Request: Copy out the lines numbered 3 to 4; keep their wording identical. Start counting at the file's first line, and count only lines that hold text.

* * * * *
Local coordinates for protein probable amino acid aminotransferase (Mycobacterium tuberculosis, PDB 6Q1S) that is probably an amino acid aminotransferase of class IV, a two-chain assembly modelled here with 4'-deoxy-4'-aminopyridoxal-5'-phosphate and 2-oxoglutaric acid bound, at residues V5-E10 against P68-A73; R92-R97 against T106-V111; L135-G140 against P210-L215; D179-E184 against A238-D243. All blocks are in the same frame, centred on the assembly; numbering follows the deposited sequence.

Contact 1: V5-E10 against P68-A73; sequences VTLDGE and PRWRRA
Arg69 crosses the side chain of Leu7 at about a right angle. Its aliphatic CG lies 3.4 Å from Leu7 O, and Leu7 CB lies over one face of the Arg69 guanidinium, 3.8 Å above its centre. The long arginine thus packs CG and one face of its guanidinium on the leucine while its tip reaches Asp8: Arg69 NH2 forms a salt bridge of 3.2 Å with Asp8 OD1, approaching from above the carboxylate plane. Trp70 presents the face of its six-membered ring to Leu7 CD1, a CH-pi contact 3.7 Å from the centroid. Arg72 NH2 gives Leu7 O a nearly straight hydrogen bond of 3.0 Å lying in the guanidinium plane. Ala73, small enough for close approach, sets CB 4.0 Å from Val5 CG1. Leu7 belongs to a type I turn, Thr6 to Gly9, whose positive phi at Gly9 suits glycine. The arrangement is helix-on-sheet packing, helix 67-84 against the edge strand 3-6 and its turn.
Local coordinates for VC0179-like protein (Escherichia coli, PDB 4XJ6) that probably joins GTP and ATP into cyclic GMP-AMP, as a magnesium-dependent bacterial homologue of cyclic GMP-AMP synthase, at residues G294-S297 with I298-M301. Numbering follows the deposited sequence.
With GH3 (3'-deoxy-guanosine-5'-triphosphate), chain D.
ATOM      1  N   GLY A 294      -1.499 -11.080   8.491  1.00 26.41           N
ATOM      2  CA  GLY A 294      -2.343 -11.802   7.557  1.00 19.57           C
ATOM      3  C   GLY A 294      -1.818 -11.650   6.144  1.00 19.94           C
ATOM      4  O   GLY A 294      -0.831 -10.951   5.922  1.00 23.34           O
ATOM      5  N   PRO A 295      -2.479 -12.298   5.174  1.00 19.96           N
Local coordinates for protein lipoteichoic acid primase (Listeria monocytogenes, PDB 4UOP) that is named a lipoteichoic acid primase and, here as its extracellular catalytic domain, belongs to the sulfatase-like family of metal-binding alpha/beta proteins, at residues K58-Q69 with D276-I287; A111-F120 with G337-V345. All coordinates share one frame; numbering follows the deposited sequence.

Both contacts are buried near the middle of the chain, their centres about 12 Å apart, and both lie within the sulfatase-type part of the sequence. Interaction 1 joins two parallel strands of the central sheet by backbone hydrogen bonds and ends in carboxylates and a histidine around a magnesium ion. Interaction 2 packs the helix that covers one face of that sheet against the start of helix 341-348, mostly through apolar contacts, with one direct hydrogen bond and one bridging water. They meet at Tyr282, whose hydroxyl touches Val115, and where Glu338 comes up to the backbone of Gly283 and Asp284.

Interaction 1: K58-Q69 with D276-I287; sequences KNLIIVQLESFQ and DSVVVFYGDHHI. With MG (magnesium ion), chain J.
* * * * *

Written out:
Arg69 crosses the side chain of Leu7 at about a right angle. Its aliphatic CG lies 3.4 Å from Leu7 O, and Leu7 CB lies over one face of the Arg69 guanidinium, 3.8 Å above its centre. The long arginine thus packs CG and one face of its guanidinium on the leucine while its tip reaches Asp8: Arg69 NH2 forms a salt bridge of 3.2 Å with Asp8 OD1, approaching from above the carboxylate plane. Trp70 presents the face of its six-membered ring to Leu7 CD1, a CH-pi contact 3.7 Å from the centroid. Arg72 NH2 gives Leu7 O a nearly straight hydrogen bond of 3.0 Å lying in the guanidinium plane. Ala73, small enough for close approach, sets CB 4.0 Å from Val5 CG1. Leu7 belongs to a type I turn, Thr6 to Gly9, whose positive phi at Gly9 suits glycine. The arrangement is helix-on-sheet packing, helix 67-84 against the edge strand 3-6 and its turn.
Local coordinates for VC0179-like protein (Escherichia coli, PDB 4XJ6) that probably joins GTP and ATP into cyclic GMP-AMP, as a magnesium-dependent bacterial homologue of cyclic GMP-AMP synthase, at residues G294-S297 with I298-M301. Numbering follows the deposited sequence.